What about the Russians? Much of the Indian Air Force fleet is from Russia, and it may therefore have made sense to once again turn to Moscow. However, the experience with Moscow over the past decade has been disappointing. All that the Russians seek is money,and lots of it, which is why the costs of their equipment and spares have ballooned year on year. Also, there seems to be different lobbies in Russia, and a powerful US-EU lobby ( led by Presidenrt Medvedev) is pushing for India to accept the same terms as are being offered by the NATO powers. That this would shut Russia out of the Indian market seems to have escaped those in Moscow who take their cues from the NATO powers. While some projects are being done jointly with Russia, each of these has been subjected to sabotage by the NATO lobby within Russia, the result of which has made that country an unreliable partner for India. Had the Russians followed the Vladimir Putin line of policy autonomy, it would have been the best partner, even better than the Scandinavians. However, it seems that Putin is losing ground in his country to the muscular lobby that seeks a return to the Yeltsin policy of going along with NATO apart from occasional verbal bouts of defiance.
$18 billion is a lot of money, and even half of that could have ensured that India enter the same league as China, which is fast developing superb military aircraft. However, this would have meant a turning away from the Sonia Gandhi line of close proximity to the NATO powers, especially France and Italy. These days, companies based in Italy are coming to India for contracts in large numbers, and even one of the world’s worst airlines, Alitalia, has been given prize slots into and out of India by former Civil Aviation Minister Praful Patel, who is a close friend of the Nehru family. As this columnist can testify, even the Business Class in Alitalia is worse than a bullock cart. On one flight from the US to India, the aircraft made an unscheduled stopover in Karachi, where the Indian passengers were forced to remain on board for hours without even a snack. This seems to be Italy’s time in Indian and also that of France.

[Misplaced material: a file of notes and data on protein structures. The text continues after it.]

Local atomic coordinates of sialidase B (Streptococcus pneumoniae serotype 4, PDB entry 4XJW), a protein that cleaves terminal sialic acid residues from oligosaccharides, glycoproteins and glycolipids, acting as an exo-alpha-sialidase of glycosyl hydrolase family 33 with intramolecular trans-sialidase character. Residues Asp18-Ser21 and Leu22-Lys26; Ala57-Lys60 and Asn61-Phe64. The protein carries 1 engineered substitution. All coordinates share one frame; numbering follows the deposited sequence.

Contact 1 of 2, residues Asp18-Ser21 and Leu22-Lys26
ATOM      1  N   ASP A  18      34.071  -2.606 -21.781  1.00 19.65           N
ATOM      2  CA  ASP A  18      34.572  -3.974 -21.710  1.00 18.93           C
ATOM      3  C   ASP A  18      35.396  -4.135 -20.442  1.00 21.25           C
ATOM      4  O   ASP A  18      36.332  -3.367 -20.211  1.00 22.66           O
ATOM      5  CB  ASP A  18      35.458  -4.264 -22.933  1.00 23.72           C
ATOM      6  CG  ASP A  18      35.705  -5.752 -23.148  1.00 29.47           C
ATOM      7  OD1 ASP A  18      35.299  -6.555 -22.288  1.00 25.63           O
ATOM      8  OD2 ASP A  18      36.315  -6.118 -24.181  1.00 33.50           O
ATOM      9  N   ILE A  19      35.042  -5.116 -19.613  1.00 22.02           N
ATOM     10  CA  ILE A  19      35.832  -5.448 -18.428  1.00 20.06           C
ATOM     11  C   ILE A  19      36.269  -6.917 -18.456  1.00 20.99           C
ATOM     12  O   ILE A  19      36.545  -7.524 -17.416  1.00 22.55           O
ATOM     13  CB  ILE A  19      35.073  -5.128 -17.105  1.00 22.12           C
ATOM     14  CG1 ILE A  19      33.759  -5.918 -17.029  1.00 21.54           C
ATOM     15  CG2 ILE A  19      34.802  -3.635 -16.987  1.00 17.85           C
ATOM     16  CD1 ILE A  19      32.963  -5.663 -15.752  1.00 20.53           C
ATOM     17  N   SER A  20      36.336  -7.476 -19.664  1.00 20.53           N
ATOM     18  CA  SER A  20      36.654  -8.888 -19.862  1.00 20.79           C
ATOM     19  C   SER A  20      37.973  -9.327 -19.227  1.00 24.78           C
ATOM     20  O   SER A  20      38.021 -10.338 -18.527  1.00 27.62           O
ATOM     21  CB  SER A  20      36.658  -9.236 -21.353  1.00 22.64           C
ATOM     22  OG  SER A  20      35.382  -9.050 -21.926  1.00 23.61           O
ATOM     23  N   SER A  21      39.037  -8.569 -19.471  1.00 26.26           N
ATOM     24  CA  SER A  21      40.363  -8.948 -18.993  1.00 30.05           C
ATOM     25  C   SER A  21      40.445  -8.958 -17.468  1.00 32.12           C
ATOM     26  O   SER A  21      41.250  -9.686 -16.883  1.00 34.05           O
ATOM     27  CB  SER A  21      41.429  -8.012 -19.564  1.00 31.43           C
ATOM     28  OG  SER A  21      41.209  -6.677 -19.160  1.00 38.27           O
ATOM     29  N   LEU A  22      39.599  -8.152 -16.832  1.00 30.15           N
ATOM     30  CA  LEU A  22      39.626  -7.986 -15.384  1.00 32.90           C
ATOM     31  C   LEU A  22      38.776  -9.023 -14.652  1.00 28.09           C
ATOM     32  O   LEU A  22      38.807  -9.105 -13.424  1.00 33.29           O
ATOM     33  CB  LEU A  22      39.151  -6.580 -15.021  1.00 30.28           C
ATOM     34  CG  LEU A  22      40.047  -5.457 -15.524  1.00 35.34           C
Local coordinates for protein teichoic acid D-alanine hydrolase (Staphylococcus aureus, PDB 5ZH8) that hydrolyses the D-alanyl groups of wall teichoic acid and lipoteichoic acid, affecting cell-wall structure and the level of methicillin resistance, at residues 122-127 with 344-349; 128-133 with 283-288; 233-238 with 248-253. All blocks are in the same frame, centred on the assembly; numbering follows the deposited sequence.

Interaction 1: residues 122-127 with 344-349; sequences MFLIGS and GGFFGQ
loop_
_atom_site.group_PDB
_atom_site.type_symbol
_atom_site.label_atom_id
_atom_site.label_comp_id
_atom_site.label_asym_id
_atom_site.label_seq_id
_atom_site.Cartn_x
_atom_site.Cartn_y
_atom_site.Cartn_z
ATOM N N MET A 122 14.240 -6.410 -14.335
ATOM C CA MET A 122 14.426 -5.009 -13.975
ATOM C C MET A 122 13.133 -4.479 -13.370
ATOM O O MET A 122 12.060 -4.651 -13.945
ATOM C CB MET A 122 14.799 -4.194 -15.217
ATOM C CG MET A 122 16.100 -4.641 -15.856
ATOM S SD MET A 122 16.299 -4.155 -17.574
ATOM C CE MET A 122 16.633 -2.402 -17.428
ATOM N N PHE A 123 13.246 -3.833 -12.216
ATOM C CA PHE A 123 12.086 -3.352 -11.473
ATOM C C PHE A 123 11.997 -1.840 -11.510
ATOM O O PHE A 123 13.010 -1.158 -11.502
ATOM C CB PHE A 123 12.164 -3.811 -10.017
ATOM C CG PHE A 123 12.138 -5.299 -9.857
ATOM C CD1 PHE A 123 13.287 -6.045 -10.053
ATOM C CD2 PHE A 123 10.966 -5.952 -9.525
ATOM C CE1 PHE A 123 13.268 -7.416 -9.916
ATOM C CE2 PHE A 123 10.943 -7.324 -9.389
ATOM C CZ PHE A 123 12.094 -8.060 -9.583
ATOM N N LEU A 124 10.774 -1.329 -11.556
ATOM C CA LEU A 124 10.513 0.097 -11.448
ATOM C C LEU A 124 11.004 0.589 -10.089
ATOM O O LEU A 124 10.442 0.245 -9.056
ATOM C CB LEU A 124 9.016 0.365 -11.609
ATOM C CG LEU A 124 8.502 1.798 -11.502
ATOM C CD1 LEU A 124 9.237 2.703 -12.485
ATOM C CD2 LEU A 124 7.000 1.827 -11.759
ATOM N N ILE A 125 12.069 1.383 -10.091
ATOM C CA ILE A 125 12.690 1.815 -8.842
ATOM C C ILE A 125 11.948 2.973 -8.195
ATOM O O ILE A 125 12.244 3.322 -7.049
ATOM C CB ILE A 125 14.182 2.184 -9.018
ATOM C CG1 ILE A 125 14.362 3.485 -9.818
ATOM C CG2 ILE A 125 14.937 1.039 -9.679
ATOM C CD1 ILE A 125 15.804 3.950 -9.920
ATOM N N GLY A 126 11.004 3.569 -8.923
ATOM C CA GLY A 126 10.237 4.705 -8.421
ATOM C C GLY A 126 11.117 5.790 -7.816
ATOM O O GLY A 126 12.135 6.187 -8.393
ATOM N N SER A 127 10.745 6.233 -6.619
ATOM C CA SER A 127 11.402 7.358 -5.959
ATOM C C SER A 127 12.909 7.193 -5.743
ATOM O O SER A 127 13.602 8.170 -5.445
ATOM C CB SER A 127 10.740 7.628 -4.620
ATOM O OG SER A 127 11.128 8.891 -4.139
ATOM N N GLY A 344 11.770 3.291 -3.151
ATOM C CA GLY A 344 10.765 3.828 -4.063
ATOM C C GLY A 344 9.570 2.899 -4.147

In the absence of proof, it would be wrong to blame Sonia Gandhi for the many contracts that entities from the two countries are getting in India. However, gossip about the alleged business activities of her two sisters floats around the internet (the conventional media being silent, in view of the Income Tax and other repercussions of annoying VVIPs in India) to the fury of Home Minister Chidambaram and Finance Minister Mukherjee, who are ever vigilant at protecting the interests of The Family and are each looking forward to soon replacing Manmohan Singh as PM.